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REVIEW article

Front. Cardiovasc. Med., 25 June 2020 | https://doi.org/10.3389/fcvm.2020.00108

Stereotactic Radiotherapy for the Management of Refractory Ventricular Tachycardia: Promise and Future Directions

Raphael Jumeau1,2, Mahmut Ozsahin1, Juerg Schwitter3, Olgun Elicin4, Tobias Reichlin5, Laurent Roten5, Nicolaus Andratschke6, Michael Mayinger6, Ardan M. Saguner7, Jan Steffel7, Oliver Blanck8, Marie-Catherine Vozenin9, Raphael Moeckli10, Michele Zeverino10, Véronique Vallet10, Claudia Herrera-Siklody11, Patrizio Pascale11, Jean Bourhis1 and Etienne Pruvot11*
  • 1Department of Radiation Oncology, Lausanne University Hospital and University of Lausanne, Lausanne, Switzerland
  • 2Multidisciplinary Cancer Care Service, Radiation Oncology Unit, Riviera-Chablais Hospital, Rennaz, Switzerland
  • 3Heart and Vessel Department, Cardiac MR Center, Lausanne University Hospital and University of Lausanne, Lausanne, Switzerland
  • 4Department of Radiation Oncology, Inselspital, Bern University Hospital and University of Bern, Bern, Switzerland
  • 5Department of Cardiology, Inselspital, Bern University Hospital and University of Bern, Bern, Switzerland
  • 6Department of Radiation Oncology, University Hospital Zurich, Zürich, Switzerland
  • 7Department of Cardiology, University Heart Center Zurich, Zürich, Switzerland
  • 8Department of Radiation Oncology and Department of Internal Medicine III, Cardiology, Section for Electrophysiology, University Medical Center Schleswig-Holstein, Kiel, Germany
  • 9Radio-Oncology Research Laboratory, Lausanne University Hospital and University of Lausanne, Lausanne, Switzerland
  • 10Institute of Radiation Physics, Lausanne University Hospital and University of Lausanne, Lausanne, Switzerland
  • 11Heart and Vessel Department, Service of Cardiology, Lausanne University Hospital and University of Lausanne, Lausanne, Switzerland

Ventricular tachycardia (VT) caused by myocardial scaring bears a significant risk of mortality and morbidity. Antiarrhythmic drug therapy (AAD) and catheter ablation remain the cornerstone of VT management, but both treatments have limited efficacy and potential adverse effects. Stereotactic body radiotherapy (SBRT) is routinely used in oncology to treat non-invasively solid tumors with high precision and efficacy. Recently, this technology has been evaluated for the treatment of VT. This review presents the basic underlying principles, proof of concept, and main results of trials and case series that used SBRT for the treatment of VT refractory to AAD and catheter ablation.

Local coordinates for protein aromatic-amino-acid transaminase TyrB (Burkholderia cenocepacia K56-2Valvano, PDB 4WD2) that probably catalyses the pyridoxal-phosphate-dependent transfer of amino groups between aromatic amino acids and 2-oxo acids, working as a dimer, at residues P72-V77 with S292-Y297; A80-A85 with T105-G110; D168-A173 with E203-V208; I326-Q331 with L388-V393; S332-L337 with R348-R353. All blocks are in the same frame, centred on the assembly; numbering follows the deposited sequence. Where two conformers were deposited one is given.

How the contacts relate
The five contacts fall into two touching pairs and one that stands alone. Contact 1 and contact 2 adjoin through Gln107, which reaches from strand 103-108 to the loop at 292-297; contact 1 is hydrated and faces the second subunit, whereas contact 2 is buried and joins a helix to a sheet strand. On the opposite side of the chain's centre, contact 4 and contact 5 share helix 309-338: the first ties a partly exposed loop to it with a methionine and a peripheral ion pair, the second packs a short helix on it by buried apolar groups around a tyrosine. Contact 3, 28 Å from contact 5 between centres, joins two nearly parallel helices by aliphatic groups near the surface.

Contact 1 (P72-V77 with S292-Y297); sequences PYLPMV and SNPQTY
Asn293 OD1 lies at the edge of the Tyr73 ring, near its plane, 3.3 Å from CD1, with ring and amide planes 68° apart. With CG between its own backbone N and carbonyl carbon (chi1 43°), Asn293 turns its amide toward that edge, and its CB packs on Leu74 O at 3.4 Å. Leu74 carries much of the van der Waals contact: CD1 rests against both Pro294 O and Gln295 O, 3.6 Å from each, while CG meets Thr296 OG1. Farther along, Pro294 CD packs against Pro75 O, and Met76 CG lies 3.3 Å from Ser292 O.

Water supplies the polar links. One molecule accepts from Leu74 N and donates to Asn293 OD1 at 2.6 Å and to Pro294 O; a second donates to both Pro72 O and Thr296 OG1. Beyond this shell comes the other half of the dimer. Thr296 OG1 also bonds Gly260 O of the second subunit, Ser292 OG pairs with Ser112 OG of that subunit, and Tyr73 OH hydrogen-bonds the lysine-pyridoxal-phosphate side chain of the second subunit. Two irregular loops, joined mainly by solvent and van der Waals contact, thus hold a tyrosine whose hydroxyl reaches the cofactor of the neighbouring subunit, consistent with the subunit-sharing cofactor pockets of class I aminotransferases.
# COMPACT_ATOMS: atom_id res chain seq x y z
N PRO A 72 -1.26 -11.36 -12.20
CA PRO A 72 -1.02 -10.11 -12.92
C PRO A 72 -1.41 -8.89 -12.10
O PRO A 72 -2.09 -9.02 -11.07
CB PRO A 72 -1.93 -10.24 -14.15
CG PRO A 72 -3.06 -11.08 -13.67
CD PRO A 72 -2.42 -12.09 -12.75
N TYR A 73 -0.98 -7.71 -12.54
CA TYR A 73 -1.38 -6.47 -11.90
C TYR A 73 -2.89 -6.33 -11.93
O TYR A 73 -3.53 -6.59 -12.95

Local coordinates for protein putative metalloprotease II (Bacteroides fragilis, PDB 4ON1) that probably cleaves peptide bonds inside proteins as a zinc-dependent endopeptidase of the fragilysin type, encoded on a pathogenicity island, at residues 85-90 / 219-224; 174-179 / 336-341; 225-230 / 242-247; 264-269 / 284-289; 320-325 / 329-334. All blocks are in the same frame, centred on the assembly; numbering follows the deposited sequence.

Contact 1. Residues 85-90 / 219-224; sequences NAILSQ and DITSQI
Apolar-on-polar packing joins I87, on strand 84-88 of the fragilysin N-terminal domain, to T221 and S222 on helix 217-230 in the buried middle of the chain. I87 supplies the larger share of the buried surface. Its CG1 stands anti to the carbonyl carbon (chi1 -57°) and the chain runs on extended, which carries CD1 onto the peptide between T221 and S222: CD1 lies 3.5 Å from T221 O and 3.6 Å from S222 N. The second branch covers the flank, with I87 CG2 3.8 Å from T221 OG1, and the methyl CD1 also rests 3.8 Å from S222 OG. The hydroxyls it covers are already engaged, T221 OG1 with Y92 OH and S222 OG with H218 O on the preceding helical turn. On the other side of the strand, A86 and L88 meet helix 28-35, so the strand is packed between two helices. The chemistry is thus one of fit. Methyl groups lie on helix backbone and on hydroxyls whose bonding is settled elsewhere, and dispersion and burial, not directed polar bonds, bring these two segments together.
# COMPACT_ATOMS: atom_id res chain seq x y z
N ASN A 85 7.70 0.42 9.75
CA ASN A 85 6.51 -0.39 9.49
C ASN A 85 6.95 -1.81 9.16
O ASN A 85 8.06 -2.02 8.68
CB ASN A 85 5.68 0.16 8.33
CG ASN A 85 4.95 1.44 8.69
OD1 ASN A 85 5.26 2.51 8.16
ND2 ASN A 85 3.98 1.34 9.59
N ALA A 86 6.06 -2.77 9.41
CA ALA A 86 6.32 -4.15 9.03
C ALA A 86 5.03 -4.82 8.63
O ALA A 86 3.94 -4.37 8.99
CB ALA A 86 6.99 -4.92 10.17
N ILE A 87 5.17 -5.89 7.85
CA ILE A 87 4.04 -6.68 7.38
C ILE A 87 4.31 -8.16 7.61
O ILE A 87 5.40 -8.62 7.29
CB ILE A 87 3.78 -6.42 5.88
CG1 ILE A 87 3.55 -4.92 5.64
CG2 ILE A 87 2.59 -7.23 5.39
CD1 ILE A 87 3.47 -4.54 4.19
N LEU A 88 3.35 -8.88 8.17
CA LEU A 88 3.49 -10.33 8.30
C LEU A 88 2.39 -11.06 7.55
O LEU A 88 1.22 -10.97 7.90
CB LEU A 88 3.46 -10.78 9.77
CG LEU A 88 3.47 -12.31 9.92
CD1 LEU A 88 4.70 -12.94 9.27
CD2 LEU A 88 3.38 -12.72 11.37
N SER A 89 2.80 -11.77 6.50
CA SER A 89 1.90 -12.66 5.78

Introduction

Ventricular tachycardia (VT), an important cause of mortality and morbidity (1), commonly occurs in the context of structural heart diseases (e.g., post-myocardial infarction). Recent progress in cardiac imaging and electroanatomic mapping (EAM) techniques have prompted the use of catheter ablation (CA) for VT substrates delineation and ablation (2, 3). Antiarrhythmic drug therapy (AAD) and CA are the cornerstone of VT management, but both treatments have limited efficacy and potential adverse effects (4, 5). Additionally, despite significant progress in CA efficacy, the recurrence rate after a first VT ablation is about 50% (6), exposing patients to multiple CA procedures (7) and implantable cardioverter-defibrillator (ICD) shocks (8).

Stereotactic radiotherapy (RT), routinely used in the realm of oncology to non-invasively treat solid tumors with high precision and efficacy, appears as a new tool in VT management (9). We sought to review the current literature in order to summarize data and perspectives of this innovative technique in the management of VT.

Ventricular Tachycardia: Pathophysiology, Current Management, and Limitations

VT may be idiopathic or caused by an underlying myocardial substrate that initiates the arrhythmia (e.g., ventricular premature contraction, VPC) and/or maintains the re-entrant circuit. These abnormal anatomical structures are often the result of pathologic changes like post-myocardial infarction scars or post-inflammatory scars. Re-entry is the most common mechanism of VT in this setting (Figure 1). Re-entrant circuits utilize surviving myocytes within or at the border zone of scars resulting in an isthmus (Figure 1) of slow electrical conducting fibers of variable refractoriness (10). Connection of the isthmus to the healthy myocardium determines the site of initial ventricular activation (i.e., exit site, Figure 1) that drives the ECG appearance of the VT. Cardiac inflammatory diseases and post-inflammatory remodeling may also lead to scar and VT susceptibility (11).